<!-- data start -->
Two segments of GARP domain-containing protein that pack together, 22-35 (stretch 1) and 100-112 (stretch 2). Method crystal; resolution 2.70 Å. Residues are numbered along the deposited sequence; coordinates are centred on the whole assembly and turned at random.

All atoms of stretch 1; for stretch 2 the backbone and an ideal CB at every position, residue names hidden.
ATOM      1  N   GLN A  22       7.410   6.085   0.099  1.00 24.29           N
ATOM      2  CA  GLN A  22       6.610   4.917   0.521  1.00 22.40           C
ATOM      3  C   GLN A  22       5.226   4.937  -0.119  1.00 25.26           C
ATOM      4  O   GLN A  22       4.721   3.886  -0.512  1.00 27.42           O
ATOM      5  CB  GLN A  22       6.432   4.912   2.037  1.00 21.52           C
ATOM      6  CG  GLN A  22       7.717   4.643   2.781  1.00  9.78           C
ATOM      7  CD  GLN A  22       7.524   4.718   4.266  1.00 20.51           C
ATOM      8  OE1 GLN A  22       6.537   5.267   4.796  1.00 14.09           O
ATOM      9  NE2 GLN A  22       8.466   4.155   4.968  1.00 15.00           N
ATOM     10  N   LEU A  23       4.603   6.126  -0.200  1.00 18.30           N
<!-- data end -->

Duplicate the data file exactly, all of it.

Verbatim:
Two segments of GARP domain-containing protein that pack together, 22-35 (stretch 1) and 100-112 (stretch 2). Method crystal; resolution 2.70 Å. Residues are numbered along the deposited sequence; coordinates are centred on the whole assembly and turned at random.

All atoms of stretch 1; for stretch 2 the backbone and an ideal CB at every position, residue names hidden.
ATOM      1  N   GLN A  22       7.410   6.085   0.099  1.00 24.29           N
ATOM      2  CA  GLN A  22       6.610   4.917   0.521  1.00 22.40           C
ATOM      3  C   GLN A  22       5.226   4.937  -0.119  1.00 25.26           C
ATOM      4  O   GLN A  22       4.721   3.886  -0.512  1.00 27.42           O
ATOM      5  CB  GLN A  22       6.432   4.912   2.037  1.00 21.52           C
ATOM      6  CG  GLN A  22       7.717   4.643   2.781  1.00  9.78           C
ATOM      7  CD  GLN A  22       7.524   4.718   4.266  1.00 20.51           C
ATOM      8  OE1 GLN A  22       6.537   5.267   4.796  1.00 14.09           O
ATOM      9  NE2 GLN A  22       8.466   4.155   4.968  1.00 15.00           N
ATOM     10  N   LEU A  23       4.603   6.126  -0.200  1.00 18.30           N